UN Health Rapporteur Warns of Rights Challenges Posed by Digital Healthcare
UN Special Rapporteur on the right to health, Dr Tlaleng Mofokeng submits her report on digital health to the UN Human Rights Council (HRC)

Real challenges exist in improving human rights within the digital world of health, according to the UN Special Rapporteur on the right to health, Dr Tlaleng Mofokeng, addressing a UN Human Rights Council (HRC) side event on Friday. 

Shortly after submitting her report on “Digital innovation, technologies and the right to health” to the HRC, Mofokeng said: “We will need to ensure that rights holders know their rights. They understand that digital technologies are not just a safe space.”

The COVID-19 pandemic brought to the fore the use of digital systems and artificial intelligence in healthcare. For many, health care was only provided through online appointments with health professionals. 

Meanwhile, the use of the track-and-trace applications used by many governments worldwide raised legal and ethical questions about people’s private and personal human rights. 

Due to the speed at which the pandemic hit, new rules were often introduced speedily, without the necessary guarantees to protect human rights that other regular frameworks would include. 

The Special Rapporteur’s report analysed the impact of digital technologies on privacy and data protection, and these issues were brought up several times during Friday’s event. 

Allan Maleche, KELIN Executive Director; Timothy Wafula Makokha, KELIN; Timothy Fish Hodgson, ICJ (Africa); Dr Tlaleng Mofokeng, UN Special Rapporteur on the Right to Health; Joyce Ouma, Y+ Global; Dr Mandeep Dhaliwal, UNDP.

“Companies such as Facebook have been quietly amassing health data for years,” Mandeep Dhaliwal, director at the HIV and Health Group, Bureau of Policy and Programme Support, United Nations Development Programme, stated. “Now is the time to make sure that we put that on the table so that people understand that they own their data. That, for me, is fundamental to the rights-based approach to this.”

Timothy Fish Hodgson, a legal advisor on economic, social, and cultural rights at the International Commission of Jurists (ICJ), agreed, telling the audience, “The issue here is that big corporations that are operating in the space of technology and on technological platforms have control over what we do and do not share all over the world. They need to be held responsible.

“To regulate these companies is very difficult for any country because they operate on a global scale, and we need to improve that. Secondly, we need to make very clear specific guidelines for these companies.”

Aside from corporate access to private health data, a second central area of concern related to the impact of growing digital use in countries, particularly in the Global South, where medical data could help perpetuate racism, sexism, or other forms of discrimination – such as countries where abortion is illegal or LGBTQ+ rights are infringed upon. 

One example explained how a woman who approaches a doctor about abortion in a state where abortion is criminalised may risk repercussions for herself and her doctor unless safeguards protecting her right to privacy are maintained. 

Documentation and criminalisation

“There is a direct line between documentation and criminalisation of marginalised groups all around the world, which needs to be taken seriously in this process,” Fish Hodgson said.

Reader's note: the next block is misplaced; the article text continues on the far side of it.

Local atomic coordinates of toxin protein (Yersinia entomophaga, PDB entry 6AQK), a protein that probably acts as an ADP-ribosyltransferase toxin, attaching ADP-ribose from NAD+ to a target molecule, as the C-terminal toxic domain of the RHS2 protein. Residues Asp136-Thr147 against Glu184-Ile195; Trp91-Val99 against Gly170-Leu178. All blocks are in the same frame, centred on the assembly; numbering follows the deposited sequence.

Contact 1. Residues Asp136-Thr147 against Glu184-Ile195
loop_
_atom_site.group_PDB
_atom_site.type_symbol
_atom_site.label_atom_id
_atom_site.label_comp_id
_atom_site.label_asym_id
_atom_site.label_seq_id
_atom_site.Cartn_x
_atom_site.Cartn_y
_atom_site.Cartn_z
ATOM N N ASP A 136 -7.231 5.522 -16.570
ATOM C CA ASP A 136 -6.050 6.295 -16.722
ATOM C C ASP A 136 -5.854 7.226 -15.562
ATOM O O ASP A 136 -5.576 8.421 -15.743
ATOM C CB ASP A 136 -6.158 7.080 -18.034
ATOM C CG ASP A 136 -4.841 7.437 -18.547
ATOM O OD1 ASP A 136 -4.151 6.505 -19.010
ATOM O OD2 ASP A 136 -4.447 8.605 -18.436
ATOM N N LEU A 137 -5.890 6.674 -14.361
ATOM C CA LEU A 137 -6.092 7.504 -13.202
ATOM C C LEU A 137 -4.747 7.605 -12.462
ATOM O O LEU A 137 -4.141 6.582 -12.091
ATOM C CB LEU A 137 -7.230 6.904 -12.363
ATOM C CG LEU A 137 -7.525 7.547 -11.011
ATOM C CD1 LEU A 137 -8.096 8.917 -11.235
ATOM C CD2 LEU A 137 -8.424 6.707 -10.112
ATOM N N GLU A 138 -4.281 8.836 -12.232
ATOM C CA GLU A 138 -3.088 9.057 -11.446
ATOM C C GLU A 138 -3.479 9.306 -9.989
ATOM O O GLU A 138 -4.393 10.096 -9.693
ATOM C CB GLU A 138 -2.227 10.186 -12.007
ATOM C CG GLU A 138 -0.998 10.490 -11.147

The report concludes with 23 recommendations for the HRC, stating, “Vulnerable groups who face multiple forms of discrimination and oppression in some cases lack access to digital technology and face criminalization, stigmatization, and state surveillance.”

“If we are not thinking properly and thinking through, we run the risk of actually further marginalizing people because the issues of privacy data breaches are heightened,” Mofokeng said.

“Some states have used data searches on your phone, which leave a digital footprint. They can then go and ask the police to trace your search history or retrieve your search history. If you find that it is related to abortion or contraception, they may charge you, and you may end up in prison.”

Mofokeng’s report reiterates the need for state actors to ensure their responsibilities are fulfilled, affirming: “States must embed human rights principles of equality, non-discrimination, participation, transparency and accountability in implementation, in order to meet their obligations to respect, protect and fulfil the right to health in relation to digital innovation and technologies.”

Joyce Ouma, Advocacy and Campaigns Officer at the Global Network of Young People living with HIV (Y+ Global), was optimistic about digital healthcare. 

“Digital technologies and digital health are bringing us closer to Universal Health Coverage. They are bringing us closer to self-care, to taking self-care where we, as young people, can take control of our own lives and our own health,” said Ouma.

As the report maintains, digital innovation and technologies can be an asset when used appropriately to realize the right to health. However, it is up to the HRC to implement the Special Rappoteur’s recommendations as best they can and ensure states and companies protect the rights of all. 

The event was organized by the Kenya Legal and Ethical Issues Network on HIV and AIDS (KELIN) in collaboration with the Permanent Mission of Brazil in Geneva, the Permanent Mission of the Federal Republic of Germany in Geneva, Global Network of People Living with HIV (GNP+), Privacy International, STOPAIDS, the Global Health Centre of the Graduate Institute, International Commission of Jurists (Africa), the Global Governance Centre at Geneva Graduate Institute, and the Centre for Interdisciplinary Methodologies at University of Warwick.


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